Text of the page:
A new mix for classroom diversity
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Kai Ryssdal: We're spending some time this week as classes get going taking a look at education -- K through 12 and beyond. Yesterday, it was the rising cost of college. How students are turning to different kinds of schools to get more for their money. Today, affirmative action, race-based and otherwise.
From North Carolina Public Radio, Dave DeWitt reports some supporters of traditional affirmative action now see a different way of creating diverse student bodies.
Dave DeWitt: Steve Farmer knows every freshman at the University of North Carolina at Chapel Hill. Maybe not personally, or even by name, but he knows their academic credentials. As director of admissions, he and his staff carefully review every file from every potential student.
Farmer: We pay attention to test scores, we pay attention to GPAs, we pay attention to ranks in class, we pay attention to grades.
UNC accepts about 7,000 applicants, and a little more than half enroll. Like most schools, UNC considers race in filling those slots.
Sometimes, parents call Steve Farmer and they focus on that one checked box tucked deep inside that large file as the reason their child didn't make the cut.
Farmer: Why, of all the millions of other things, it might have contributed to an admission decision, are people quick to fasten on affirmative action or race-conscious admissions or again, that African-American child down the street as the reason why a child didn't get in.
Race-conscious admissions is, of course, legal, but it's not very popular. In a recent poll, Americans disagreed with race-based affirmative action 2-to-1, but overwhelmingly supported giving those same preferences to low-income students.
Richard Kahlenberg believes in that. He's a senior fellow at the Century Foundation.
Richard Kahlenberg: To my mind, if your admissions decision comes down to the question of admitting a African-American who is the son of a doctor, or a white student whose mother is a waitress, I think fairness dictates that we give an edge to the more disadvantaged student.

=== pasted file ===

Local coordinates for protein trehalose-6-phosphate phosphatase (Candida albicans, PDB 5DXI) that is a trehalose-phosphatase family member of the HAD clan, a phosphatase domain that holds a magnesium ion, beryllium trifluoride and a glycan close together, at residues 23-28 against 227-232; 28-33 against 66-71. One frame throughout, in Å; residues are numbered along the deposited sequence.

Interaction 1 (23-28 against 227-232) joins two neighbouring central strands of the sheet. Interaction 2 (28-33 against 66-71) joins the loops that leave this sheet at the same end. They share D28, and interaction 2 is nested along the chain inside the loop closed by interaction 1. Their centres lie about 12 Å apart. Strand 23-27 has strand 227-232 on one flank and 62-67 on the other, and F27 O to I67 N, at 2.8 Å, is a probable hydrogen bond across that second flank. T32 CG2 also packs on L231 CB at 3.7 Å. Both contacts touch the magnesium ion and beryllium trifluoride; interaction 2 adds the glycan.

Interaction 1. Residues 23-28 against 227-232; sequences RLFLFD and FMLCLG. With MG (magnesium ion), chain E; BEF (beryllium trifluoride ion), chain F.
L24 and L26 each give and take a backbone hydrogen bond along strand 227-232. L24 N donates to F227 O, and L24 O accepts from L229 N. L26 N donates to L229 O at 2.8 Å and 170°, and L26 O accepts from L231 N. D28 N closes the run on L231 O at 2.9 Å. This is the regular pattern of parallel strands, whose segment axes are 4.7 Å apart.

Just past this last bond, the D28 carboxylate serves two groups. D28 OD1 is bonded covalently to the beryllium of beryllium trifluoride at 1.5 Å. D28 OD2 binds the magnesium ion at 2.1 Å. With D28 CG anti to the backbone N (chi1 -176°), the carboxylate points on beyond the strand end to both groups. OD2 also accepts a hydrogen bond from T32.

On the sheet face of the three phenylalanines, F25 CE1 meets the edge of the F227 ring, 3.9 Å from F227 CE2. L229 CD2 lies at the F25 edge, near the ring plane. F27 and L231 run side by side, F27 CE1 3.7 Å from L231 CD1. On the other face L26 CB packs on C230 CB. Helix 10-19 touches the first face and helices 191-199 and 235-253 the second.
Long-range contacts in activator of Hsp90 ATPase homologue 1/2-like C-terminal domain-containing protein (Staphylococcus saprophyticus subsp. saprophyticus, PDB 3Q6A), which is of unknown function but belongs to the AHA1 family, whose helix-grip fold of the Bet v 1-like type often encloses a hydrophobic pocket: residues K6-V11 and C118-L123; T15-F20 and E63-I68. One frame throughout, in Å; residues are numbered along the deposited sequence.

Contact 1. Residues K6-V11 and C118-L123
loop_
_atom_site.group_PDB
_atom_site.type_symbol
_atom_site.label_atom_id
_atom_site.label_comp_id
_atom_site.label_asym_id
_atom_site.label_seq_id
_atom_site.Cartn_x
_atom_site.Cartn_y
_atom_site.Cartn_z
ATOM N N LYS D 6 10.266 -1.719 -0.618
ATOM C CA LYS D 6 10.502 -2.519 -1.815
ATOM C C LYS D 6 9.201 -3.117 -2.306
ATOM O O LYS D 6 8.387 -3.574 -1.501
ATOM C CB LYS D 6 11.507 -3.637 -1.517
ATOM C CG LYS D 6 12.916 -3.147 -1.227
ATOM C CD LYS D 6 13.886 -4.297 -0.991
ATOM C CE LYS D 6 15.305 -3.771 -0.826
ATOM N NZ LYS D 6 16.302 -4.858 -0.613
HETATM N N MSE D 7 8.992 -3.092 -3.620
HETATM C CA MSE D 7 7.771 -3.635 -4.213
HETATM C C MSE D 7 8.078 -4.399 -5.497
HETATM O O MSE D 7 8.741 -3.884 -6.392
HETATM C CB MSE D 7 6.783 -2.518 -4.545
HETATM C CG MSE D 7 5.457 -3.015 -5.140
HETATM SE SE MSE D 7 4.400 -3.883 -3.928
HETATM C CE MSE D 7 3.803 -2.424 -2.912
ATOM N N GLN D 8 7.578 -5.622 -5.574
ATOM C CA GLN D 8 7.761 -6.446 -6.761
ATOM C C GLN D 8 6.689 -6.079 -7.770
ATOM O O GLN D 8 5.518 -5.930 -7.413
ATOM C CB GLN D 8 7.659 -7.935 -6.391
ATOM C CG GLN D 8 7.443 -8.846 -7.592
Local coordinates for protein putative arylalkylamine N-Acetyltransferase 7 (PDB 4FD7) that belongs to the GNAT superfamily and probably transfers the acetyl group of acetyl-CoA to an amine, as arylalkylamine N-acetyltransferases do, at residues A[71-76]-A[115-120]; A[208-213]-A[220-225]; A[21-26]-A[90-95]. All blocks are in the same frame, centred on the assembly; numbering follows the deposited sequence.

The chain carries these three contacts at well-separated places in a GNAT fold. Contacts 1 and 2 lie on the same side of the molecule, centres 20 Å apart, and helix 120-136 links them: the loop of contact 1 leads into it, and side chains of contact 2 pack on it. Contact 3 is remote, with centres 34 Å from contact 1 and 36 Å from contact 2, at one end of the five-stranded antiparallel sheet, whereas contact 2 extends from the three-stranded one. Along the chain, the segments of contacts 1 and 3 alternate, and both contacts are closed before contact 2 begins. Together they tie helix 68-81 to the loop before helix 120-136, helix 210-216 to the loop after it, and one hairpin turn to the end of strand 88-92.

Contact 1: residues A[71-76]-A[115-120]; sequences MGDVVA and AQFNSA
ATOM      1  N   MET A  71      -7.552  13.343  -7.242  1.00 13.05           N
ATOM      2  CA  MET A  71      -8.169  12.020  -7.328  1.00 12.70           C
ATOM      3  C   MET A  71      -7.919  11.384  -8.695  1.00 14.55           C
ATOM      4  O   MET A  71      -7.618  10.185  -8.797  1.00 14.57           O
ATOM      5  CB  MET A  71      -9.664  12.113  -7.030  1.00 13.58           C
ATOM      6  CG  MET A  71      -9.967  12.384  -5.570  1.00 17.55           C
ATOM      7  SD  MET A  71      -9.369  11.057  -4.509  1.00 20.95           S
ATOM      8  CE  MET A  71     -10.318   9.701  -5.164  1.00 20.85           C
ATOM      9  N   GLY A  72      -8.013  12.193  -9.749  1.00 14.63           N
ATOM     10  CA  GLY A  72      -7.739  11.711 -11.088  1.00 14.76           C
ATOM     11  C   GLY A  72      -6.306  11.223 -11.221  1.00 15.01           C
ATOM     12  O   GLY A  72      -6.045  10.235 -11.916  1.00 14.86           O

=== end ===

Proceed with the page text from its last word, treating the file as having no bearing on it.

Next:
It can be hard for people to separate socio-economic class from race.
Mycah Wilson just graduated with honors from North Carolina State. She's the daughter of two professionals.
Mycah Wilson: I'll be honest: it's kind of hard for me to meet a white person or really, truly recognize that there are white students here who aren't driving those brand-new cars and everything like that. And I think that's something society has made me feel, OK -- white: rich; black: poor.
The truth is, low-income whites outnumber low-income African-Americans. So a system based solely on income would seem to favor poor whites.
Charles Daye is a law professor at UNC. He says one group that would be harmed is low-income African Americans who are accepted.
Charles Daye: What you might do is take a lower-income black kid in preference to a higher-income black kid, because you can't take race into account. So you'd get the student in your school who is actually less well-equipped to survive and to prosper.
One of Daye's classes is housing law. Only a few are students of color. It's not obvious who comes from low-income backgrounds, but those in the class know.
Sven Deal is in his third year. He says classmates pick up on each others' experiences pretty quickly, and learn from each other.
Sven Deal: I had an interview at a law firm, and they asked me: "We have a diverse set of clients, we don't have just people that can, you know, pay a lot of money. What skills do you have in that regard that are gonna help you to relate to those clients?" And I had an easy answer, because that has been my educational experience throughout elementary school all the way through now.
The Supreme Court ruled in June that schools, grades K through 12, can no longer allocate students based on race.
The public school system in Wake County, North Carolina is ahead of the curve. Seven years ago, the school system that serves Raleigh and its suburbs adopted a diversity plan based on income. Colleges and universities are keeping an eye on that approach, as many observers believe affirmative action in higher education will be outlawed soon.
Richard Kahlenberg compares programs like Wake County's to our progressive income tax system in which we tax the wealthy at a higher rate than those who earn less. Kahlenberg says this is fair, and legally justifiable.
Kahlenberg: If, by contrast, we had a system in which different races were taxed at different levels, if whites were taxed at a higher marginal rate than African Americans or Latinos, there'd be a huge legal problem with that approach.
Wake County put the program in place in 2000, and since then, students at every income level have improved academically. The school system is growing explosively, but the district has maintained economic and racial diversity in many schools. This fall, up to 30 U.S. school districts will consider similar models.
In Chapel Hill, I'm Dave Dewitt for Marketplace.